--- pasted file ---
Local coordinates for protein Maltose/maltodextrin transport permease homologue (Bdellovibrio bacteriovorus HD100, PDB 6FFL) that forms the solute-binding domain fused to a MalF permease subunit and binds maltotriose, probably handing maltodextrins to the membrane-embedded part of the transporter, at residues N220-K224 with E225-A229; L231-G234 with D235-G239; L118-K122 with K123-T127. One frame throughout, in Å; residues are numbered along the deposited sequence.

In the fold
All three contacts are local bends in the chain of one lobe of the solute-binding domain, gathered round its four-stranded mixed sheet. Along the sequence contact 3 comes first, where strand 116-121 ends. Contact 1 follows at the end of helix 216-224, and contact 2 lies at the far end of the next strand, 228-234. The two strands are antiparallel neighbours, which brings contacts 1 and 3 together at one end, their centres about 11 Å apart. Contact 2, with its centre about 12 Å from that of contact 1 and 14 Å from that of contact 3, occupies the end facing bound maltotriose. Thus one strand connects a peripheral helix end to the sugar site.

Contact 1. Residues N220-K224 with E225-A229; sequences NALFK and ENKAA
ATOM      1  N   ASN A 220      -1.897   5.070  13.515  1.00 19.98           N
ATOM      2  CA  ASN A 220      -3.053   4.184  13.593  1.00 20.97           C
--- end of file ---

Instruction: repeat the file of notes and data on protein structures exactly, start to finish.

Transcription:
Local coordinates for protein Maltose/maltodextrin transport permease homologue (Bdellovibrio bacteriovorus HD100, PDB 6FFL) that forms the solute-binding domain fused to a MalF permease subunit and binds maltotriose, probably handing maltodextrins to the membrane-embedded part of the transporter, at residues N220-K224 with E225-A229; L231-G234 with D235-G239; L118-K122 with K123-T127. One frame throughout, in Å; residues are numbered along the deposited sequence.

In the fold
All three contacts are local bends in the chain of one lobe of the solute-binding domain, gathered round its four-stranded mixed sheet. Along the sequence contact 3 comes first, where strand 116-121 ends. Contact 1 follows at the end of helix 216-224, and contact 2 lies at the far end of the next strand, 228-234. The two strands are antiparallel neighbours, which brings contacts 1 and 3 together at one end, their centres about 11 Å apart. Contact 2, with its centre about 12 Å from that of contact 1 and 14 Å from that of contact 3, occupies the end facing bound maltotriose. Thus one strand connects a peripheral helix end to the sugar site.

Contact 1. Residues N220-K224 with E225-A229; sequences NALFK and ENKAA
ATOM      1  N   ASN A 220      -1.897   5.070  13.515  1.00 19.98           N
ATOM      2  CA  ASN A 220      -3.053   4.184  13.593  1.00 20.97           C